Using Mixed in Key with Serato Software

Ever wondered why those two tracks always make the floor go HAM? One reason is that they are probably either in the same key or one relative to the other. Commonly for this, DJs use an application called Mixed In Key, which analyzes your music files and tells you what key your songs are. Mixed In Key can also accurately analyze BPM and other information.

Here’s a fairly straightforward guide to using Mixed In Key with Serato Software.


When you first start Mixed in Key, it gives you the option to Analyze all your files by either: dragging them in or importing your entire library. Before doing this, you will want to Personalize the way Mixed In Key writes key information to the files.


Using the Camelot System is typically recommend as you can easily organize your music using Serato Smart Crates with this system. 

Getting Familiar with the Camelot wheel is pretty easy and there is a built in tutorial in Mixed In Key if you are new to the concept.

On this wheel, musical keys can be seen as “hours” on a clock. For example, 4 o’clock corresponds to 4B or 4A. The letter “B” represents Major keys. The letter “A” represents Minor keys. 

Follow the Camelot Wheel to pick compatible tracks to mix with. Check out Mixed In Key’s Guide to Harmonic Mixing for more information.


Select the option “Update Custom “initial key” Tag”. This will show up under the “key” column in the Serato DJ/Scratch Live/Serato DJ Intro library.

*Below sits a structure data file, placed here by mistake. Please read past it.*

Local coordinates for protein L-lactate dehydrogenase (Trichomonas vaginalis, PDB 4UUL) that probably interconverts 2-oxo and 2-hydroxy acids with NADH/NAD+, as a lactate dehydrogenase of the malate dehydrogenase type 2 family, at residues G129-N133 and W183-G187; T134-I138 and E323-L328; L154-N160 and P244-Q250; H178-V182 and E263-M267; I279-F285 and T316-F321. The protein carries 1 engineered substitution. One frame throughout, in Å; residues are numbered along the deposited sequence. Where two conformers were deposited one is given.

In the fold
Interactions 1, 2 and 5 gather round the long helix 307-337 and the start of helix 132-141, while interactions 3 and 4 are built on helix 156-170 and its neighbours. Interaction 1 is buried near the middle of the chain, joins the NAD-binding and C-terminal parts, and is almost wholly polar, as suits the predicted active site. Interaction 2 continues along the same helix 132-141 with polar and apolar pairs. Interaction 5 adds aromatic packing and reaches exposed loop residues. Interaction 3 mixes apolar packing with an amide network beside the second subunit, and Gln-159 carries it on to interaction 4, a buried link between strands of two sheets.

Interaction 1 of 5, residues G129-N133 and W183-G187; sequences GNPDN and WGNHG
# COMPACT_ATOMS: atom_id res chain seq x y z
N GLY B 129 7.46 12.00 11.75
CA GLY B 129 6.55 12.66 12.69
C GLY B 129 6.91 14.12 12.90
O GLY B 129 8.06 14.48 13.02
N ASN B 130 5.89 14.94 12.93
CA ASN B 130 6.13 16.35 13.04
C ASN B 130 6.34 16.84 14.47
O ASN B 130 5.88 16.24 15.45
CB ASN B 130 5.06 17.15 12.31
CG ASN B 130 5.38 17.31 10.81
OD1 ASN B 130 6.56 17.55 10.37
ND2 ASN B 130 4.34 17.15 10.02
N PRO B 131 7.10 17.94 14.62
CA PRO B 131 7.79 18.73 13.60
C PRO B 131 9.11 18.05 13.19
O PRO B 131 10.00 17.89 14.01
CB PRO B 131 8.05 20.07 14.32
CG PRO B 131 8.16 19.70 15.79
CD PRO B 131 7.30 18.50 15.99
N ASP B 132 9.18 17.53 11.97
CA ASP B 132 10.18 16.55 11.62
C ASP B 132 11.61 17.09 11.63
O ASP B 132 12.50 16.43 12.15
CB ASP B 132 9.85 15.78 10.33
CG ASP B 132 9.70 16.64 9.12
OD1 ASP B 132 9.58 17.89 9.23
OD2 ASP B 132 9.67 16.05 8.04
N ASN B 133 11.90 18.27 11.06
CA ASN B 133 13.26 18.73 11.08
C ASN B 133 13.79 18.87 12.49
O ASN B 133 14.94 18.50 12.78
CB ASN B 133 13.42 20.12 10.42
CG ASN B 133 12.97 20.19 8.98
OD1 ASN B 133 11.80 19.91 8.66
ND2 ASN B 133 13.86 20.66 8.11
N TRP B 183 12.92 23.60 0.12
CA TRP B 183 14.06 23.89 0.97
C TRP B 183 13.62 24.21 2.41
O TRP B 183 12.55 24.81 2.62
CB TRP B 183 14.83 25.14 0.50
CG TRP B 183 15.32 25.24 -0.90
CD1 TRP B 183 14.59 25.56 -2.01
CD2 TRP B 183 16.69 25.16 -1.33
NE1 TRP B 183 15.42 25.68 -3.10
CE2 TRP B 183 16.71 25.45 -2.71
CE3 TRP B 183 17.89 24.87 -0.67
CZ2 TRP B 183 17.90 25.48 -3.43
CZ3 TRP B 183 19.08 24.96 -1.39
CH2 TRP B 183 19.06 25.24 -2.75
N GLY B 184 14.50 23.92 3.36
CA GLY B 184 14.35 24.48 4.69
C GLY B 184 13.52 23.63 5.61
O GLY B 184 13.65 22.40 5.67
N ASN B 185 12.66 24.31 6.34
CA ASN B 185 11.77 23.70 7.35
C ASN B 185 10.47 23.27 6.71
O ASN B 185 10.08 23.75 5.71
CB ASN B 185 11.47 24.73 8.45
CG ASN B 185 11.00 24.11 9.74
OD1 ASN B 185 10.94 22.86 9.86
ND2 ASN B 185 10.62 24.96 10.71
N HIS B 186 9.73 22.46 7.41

Another good place to write the key info is the comments tag, which you can do by selecting either “In Front of the Comments” or “Overwrite Comments”.

It is important to notewriting to the filename instead of the comments, will actually change the filename that is used by Serato software to identify the file. If the filename changes, it will break the file paths that the Serato library uses to locate your music and it will become missing.

To get key information showing up in Serato software, simply use the rescan id3 tags button in the Files Panel. This is essentially rescans your files for any updates made to the tags, and will then display those changes int he Serato library. That way you won’t have to re-analyse your files and overwrite important information like Beatgrids, Cue Points or Loops.


This is a good way to organize tracks, have them update automatically in your library and organize by BPM at the same time.

If you haven’t made Smart Crates before you’ll want to learn about managing Smart Crates and get familiar with why they are useful.

Here is the rule you want to apply shown below – the smart crate will now automatically populate with songs that contain the “x” Key

With the 1A and 1B crate you’ll have to get a little tricky to get it right. Heres what I’ve done to get only 1A and 1B (not 11A and 12B)

You should be good to go now, Have fun!

Matt P